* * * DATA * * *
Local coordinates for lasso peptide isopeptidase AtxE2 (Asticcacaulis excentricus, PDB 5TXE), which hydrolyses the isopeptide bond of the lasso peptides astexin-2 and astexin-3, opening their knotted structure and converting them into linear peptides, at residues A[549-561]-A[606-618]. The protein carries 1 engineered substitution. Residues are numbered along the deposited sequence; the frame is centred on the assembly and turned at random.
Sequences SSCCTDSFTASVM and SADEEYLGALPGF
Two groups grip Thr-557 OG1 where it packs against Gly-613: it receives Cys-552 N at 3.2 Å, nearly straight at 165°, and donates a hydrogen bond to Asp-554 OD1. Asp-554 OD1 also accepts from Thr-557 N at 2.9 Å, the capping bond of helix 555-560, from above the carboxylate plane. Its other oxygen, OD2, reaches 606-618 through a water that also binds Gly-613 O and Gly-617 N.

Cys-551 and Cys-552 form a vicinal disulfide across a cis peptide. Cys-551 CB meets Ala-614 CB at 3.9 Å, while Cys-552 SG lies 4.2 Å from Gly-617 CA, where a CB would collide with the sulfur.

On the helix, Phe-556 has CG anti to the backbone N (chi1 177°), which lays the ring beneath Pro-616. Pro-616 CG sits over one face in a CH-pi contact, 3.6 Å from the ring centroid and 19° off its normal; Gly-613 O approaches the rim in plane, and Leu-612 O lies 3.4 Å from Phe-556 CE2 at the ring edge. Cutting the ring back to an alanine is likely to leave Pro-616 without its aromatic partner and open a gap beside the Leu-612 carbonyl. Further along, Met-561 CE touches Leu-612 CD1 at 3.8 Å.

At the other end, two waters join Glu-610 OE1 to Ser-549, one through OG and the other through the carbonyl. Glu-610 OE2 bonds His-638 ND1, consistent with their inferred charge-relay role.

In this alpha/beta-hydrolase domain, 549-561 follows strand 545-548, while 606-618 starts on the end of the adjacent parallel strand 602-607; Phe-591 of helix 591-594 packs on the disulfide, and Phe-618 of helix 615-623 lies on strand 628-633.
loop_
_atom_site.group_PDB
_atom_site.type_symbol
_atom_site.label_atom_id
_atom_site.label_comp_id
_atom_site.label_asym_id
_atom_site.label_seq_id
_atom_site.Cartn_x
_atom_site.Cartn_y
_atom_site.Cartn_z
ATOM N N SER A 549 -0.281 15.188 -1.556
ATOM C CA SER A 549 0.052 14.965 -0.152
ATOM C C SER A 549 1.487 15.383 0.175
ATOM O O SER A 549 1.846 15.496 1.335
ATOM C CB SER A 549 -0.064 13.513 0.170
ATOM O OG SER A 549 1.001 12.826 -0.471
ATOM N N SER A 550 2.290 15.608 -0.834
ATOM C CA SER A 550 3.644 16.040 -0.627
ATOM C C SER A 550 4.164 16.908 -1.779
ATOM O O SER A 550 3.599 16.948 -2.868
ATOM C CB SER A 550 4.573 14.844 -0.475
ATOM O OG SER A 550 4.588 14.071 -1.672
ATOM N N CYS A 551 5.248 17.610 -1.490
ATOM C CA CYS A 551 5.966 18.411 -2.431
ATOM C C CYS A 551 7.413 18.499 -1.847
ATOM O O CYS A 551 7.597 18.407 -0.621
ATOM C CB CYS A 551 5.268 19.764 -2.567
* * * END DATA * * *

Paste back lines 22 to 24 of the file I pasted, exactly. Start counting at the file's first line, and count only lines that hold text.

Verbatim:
ATOM C CB SER A 549 -0.064 13.513 0.170
ATOM O OG SER A 549 1.001 12.826 -0.471
ATOM N N SER A 550 2.290 15.608 -0.834